As time progresses our economy becomes continually more intertwined with our technology. For the time being, consumers will continue to shop at brick-and-mortar stores but online sales will steadily increase its share of the market into the foreseeable future. Investing and trading platforms will also be bolstered by ongoing improvements in applications and integration with smartphones and related devices. While the advantages are often highlighted as we are exposed to emerging technology, attention must be given to the new vulnerabilities created if we are to assure a smooth transition into the digital economy.
Viruses and other forms of malware are among the biggest types of threats posed against the online marketplace. The nature of online shopping requires personal information to be shared with various business entities. Customers are at risk of identity theft not only from unverified vendors but also from malicious advertising meant to steal information and install viruses. Oftentimes they can appear as a pop-up, disguised as a part of a website’s interface, delaying their detection and eventual removal. Marketplaces themselves can also be subjected to viruses, as many of them store customer data including credit card information. This hacker’s holy grail, if successfully accessed, can rob thousands
of customers of their personal information at once. Organized attacks like the 2016 Magecart campaign, which injected malware into payment services and compromised the businesses using them, can rob customers, destroy businesses, and as a byproduct produce a loss of faith in the system as a whole. Individual investors are similarly vulnerable, potentially with wider reaching consequences. Malware targeting stock trading software is an established threat to individuals, capturing their login information and stealing funds stored online that would otherwise be circulating in the market. The amount of money at stake inspires a variety of cyber-criminal activities, leaving Wall Street firms at risk. In April 2017, the global financial services firm KCG Holdings was targeted with malware, allegedly created by an employee, to steal their proprietary algorithm and gain their trading power. Wall Street Law firms have also been targeted to collector insider information, allowing hackers to over-represent themselves in securities trades. Any breach of cyber-security around Wall Street could have potentially catastrophic outcomes. A scenario in which our financial institutions are exploited in an act of cyber-terrorism is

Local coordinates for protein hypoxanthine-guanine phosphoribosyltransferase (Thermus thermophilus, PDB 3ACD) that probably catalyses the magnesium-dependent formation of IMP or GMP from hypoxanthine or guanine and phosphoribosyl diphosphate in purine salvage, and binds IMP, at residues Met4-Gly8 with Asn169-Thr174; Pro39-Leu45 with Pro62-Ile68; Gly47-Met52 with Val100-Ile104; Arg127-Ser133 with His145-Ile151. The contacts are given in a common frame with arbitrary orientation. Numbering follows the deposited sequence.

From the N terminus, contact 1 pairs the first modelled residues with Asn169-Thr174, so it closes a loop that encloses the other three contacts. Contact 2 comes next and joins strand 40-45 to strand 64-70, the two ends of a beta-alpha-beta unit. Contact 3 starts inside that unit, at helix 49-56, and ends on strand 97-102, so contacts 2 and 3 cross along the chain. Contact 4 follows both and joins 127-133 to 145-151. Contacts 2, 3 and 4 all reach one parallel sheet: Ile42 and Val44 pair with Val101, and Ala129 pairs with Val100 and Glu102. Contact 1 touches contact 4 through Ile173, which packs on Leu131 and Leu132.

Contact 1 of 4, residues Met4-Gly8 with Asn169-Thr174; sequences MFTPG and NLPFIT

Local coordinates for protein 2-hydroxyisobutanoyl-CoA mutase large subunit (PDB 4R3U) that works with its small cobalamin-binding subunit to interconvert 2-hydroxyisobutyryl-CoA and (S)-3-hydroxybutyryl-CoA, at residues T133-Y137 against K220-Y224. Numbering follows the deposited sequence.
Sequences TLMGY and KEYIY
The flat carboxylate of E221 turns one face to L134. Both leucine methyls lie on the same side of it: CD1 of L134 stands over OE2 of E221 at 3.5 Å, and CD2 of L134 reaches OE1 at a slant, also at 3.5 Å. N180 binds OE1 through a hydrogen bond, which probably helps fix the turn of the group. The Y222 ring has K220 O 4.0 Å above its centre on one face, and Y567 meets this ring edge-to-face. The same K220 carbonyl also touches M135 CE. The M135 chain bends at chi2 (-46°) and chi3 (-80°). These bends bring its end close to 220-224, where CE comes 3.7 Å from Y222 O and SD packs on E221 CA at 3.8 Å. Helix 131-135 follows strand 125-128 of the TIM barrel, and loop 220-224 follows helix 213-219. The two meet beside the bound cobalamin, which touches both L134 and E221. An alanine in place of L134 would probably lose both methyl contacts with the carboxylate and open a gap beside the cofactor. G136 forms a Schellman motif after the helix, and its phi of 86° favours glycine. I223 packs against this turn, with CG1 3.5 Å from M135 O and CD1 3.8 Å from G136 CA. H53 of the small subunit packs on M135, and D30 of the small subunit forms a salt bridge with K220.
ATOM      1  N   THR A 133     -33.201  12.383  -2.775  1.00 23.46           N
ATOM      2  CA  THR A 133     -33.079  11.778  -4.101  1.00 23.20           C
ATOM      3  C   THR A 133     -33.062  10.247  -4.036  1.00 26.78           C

entirely possible and could affect the global economy. Thankfully, for all of the criminals in the shadows, there are “ethical” hackers (also known as white hat
hackers) that are working with companies and governments to develop the future generations of cyberintelligence. Consumer confidence is integral to any healthy economy, and the more we rely on the digital space as the backbone of our economics, the more we have to lose if it isn’t secure. As the influence of the internet expands, so too will our investment in the protections necessary to counter the various incarnations of cyber-criminality.